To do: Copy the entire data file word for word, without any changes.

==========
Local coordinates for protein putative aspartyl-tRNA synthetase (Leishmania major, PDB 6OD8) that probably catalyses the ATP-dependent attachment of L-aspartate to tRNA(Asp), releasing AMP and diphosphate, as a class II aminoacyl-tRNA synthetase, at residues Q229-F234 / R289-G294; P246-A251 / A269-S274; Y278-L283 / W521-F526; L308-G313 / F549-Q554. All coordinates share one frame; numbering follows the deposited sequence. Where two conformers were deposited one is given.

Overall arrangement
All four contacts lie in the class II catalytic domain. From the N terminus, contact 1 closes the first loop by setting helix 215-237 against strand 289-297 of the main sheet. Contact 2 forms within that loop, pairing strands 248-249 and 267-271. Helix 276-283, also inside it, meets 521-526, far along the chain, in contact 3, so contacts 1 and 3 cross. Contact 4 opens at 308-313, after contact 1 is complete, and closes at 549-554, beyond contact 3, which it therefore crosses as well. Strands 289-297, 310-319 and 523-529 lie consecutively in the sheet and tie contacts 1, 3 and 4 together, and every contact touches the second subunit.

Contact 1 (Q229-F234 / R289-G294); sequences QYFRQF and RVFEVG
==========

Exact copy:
Local coordinates for protein putative aspartyl-tRNA synthetase (Leishmania major, PDB 6OD8) that probably catalyses the ATP-dependent attachment of L-aspartate to tRNA(Asp), releasing AMP and diphosphate, as a class II aminoacyl-tRNA synthetase, at residues Q229-F234 / R289-G294; P246-A251 / A269-S274; Y278-L283 / W521-F526; L308-G313 / F549-Q554. All coordinates share one frame; numbering follows the deposited sequence. Where two conformers were deposited one is given.

Overall arrangement
All four contacts lie in the class II catalytic domain. From the N terminus, contact 1 closes the first loop by setting helix 215-237 against strand 289-297 of the main sheet. Contact 2 forms within that loop, pairing strands 248-249 and 267-271. Helix 276-283, also inside it, meets 521-526, far along the chain, in contact 3, so contacts 1 and 3 cross. Contact 4 opens at 308-313, after contact 1 is complete, and closes at 549-554, beyond contact 3, which it therefore crosses as well. Strands 289-297, 310-319 and 523-529 lie consecutively in the sheet and tie contacts 1, 3 and 4 together, and every contact touches the second subunit.

Contact 1 (Q229-F234 / R289-G294); sequences QYFRQF and RVFEVG